I recently had a meeting at the office of my Congressional representative, Chris Van Hollen.  He is being advised by some very intelligent and thoughtful people.  During the meeting, Ken Cummings asked why more isn’t being done in Darfur.  Indeed, under the Obama administration, things have gone backward.  Part of the problem, of course, is opposition to President Obama.  More important is the reluctance of liberals to fight for what they believe in publicly.  I call this “the nice liberal problem.”  The left becomes so focused on being the good guys that they have trouble standing up for things that they have built their careers on (as Samantha Power and Susan Rice have built their careers on acting against atrocities).

            But Mr. Cummings also seemed to think that China is a big reason we’ve backed off on Darfur.  There is a deep level of cooperation between the government of Omar al-Bashir and China.  Sudan has oil resources which China wants, and China has invested heavily in Sudan.  Russia sells arms to Sudan, and Ukraine is a major supplier of arms and fighter pilots.  Both China and Russia are members of the U.N. Security Council, which is one reason U.N. peacekeepers are toothless.  Why do we naturally focus on China to the exclusion of Russia?

            In the 1980s, Japan was (we were told) poised to take over the world economically.  Today we are told that it is China.  China owns U.S. debt; China is huge; many things are made in China.  Chinese students score better than American students in math and science.  This yellow peril mentality is preventing us from focusing on what needs to get done.  Most of U.S. debt is owned by Americans.  China’s economy is large mainly because there are a lot of people in China.  Their per capita numbers are dismal.  They experience environmental crises that most people living in the U.S., Canada, or Western Europe can hardly imagine.  Manufacturing has moved to China, and this has certainly caused some quality control problems, but it’s part of a larger move of more developed economies away from low-quality manufacturing and into higher-quality manufacturing and service industries.  China is still several steps behind economically.  Finally, cheating is rampant in China.  Getting a poor test grade often results in deep shame for students and their families, and the suicide rate among students is high.  Test grades don’t provide a reliable assessment of China’s educational system.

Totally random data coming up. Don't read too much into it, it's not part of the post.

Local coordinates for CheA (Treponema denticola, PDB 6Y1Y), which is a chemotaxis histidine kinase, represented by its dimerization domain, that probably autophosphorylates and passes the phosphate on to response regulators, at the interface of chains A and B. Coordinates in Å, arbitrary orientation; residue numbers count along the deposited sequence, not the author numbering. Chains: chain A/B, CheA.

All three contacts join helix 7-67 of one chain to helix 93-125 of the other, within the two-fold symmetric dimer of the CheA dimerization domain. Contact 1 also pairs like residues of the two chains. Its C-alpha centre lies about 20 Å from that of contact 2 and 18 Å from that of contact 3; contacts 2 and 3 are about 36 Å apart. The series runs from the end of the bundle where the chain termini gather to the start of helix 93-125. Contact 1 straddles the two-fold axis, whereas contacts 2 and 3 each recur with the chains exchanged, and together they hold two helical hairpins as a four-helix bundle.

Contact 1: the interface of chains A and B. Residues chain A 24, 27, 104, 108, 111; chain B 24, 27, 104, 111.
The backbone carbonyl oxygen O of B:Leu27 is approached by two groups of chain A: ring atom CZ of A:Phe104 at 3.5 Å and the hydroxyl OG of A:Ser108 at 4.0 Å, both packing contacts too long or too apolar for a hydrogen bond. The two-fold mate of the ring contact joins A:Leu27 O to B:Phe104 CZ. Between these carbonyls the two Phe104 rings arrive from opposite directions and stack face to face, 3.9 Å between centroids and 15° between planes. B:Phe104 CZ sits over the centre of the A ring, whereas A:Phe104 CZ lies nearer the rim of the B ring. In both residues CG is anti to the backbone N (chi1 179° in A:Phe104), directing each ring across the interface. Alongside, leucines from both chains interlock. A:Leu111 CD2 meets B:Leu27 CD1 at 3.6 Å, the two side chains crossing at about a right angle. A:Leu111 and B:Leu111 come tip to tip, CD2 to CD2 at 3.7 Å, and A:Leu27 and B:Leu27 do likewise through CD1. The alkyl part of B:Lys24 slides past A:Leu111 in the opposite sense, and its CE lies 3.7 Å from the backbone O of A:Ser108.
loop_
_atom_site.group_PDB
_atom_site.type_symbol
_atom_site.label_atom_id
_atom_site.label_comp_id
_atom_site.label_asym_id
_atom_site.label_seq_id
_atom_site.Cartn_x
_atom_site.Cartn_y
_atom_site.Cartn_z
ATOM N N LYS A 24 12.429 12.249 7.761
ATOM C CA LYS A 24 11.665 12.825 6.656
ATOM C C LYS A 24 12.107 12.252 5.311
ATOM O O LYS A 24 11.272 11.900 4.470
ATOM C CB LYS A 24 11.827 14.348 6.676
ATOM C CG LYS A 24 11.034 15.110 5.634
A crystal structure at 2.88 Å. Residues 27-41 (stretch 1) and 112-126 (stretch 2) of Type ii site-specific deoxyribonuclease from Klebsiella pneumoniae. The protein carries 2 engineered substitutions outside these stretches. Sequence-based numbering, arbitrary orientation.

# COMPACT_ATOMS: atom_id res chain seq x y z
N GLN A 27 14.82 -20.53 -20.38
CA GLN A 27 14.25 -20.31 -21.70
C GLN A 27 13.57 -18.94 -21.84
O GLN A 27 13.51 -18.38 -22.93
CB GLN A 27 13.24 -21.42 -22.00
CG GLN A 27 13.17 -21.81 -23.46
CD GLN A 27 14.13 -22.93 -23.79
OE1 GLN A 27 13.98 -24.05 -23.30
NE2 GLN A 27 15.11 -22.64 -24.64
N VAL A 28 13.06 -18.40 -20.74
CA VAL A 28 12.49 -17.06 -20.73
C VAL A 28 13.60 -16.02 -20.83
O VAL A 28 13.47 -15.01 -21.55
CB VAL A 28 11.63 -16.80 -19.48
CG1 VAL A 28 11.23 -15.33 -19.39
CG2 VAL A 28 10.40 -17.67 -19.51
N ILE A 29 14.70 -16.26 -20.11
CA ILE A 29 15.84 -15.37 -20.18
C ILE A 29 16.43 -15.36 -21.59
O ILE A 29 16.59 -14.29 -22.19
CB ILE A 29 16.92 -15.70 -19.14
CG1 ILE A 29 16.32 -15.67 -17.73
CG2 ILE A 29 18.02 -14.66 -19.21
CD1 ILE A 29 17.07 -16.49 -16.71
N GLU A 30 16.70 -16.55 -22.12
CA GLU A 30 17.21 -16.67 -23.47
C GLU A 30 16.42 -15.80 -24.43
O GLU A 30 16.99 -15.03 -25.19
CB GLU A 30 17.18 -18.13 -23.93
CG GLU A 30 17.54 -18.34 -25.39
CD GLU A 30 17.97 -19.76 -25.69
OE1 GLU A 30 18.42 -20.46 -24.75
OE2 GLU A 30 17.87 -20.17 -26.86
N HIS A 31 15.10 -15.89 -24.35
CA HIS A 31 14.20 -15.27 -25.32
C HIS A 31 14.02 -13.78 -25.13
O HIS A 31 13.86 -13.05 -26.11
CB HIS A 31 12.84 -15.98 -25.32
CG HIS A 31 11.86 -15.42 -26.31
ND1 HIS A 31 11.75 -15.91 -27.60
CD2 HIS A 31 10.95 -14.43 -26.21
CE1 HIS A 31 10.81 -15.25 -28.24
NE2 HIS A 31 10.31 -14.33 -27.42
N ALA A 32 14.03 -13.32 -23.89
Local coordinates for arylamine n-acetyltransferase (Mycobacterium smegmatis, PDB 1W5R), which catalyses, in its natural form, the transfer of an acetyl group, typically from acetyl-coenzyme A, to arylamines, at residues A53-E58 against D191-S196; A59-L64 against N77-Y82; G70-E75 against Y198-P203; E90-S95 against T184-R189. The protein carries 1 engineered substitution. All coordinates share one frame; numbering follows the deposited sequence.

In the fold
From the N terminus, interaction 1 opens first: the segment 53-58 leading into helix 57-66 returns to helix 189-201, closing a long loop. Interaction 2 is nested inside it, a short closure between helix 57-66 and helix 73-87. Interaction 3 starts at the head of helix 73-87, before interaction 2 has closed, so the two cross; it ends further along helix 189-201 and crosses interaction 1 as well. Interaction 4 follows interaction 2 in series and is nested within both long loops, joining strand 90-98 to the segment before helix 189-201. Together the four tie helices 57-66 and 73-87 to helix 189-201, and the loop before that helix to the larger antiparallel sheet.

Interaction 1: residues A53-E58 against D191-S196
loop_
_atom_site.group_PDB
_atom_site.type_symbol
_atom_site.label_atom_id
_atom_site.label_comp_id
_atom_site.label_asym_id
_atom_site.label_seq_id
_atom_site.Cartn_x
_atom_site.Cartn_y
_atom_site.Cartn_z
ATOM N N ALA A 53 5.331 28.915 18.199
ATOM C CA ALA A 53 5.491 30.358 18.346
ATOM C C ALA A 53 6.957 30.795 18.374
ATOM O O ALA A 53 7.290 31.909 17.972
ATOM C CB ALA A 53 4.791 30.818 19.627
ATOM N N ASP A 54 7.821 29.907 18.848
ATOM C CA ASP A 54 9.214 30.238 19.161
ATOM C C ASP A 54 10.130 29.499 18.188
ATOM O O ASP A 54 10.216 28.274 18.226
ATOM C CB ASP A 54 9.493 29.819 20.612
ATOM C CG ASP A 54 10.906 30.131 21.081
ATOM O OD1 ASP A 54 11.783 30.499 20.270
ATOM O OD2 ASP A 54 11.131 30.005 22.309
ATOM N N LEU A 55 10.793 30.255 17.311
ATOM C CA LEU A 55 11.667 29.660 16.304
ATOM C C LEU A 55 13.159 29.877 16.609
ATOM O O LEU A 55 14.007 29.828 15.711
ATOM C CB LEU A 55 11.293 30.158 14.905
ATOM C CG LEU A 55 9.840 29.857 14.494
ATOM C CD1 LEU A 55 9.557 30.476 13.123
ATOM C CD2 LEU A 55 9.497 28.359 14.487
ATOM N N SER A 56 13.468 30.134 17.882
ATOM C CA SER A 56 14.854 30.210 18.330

The United States can’t blame the United Nations for a failure to act in Darfur.  The U.S. government cannot blame China and Russia, either.  The U.N. was not elected by the American people.  It cannot and does not carry out all American foreign policy.  Instead, we need to look at the reluctance of Congress to hand the Obama administration any victory, even when the victory is less political and more humanitarian.  And we need especially to look at the reluctance of Democrats in general and the Obama administration in particular to prioritize genocide and crimes against humanity.  NATO took out Qaddafi, but Omar al-Bashir, who has been indicted for genocide, crimes against humanity, and war crimes, is free to rule a nation, travel, and accuse the International Criminal Court of racism over his indictment.  There is a culture of impunity when it comes to genocide, and the United States, with its long opposition to the ICC and reluctance to act in humanitarian interest, upholds it.  The U.S. has been using China and East Asians to symbolize our fears of the outside world since the mid-19th Century, and it’s time to stop.  China is not the reason for U.S. inaction.  The U.S. is the reason.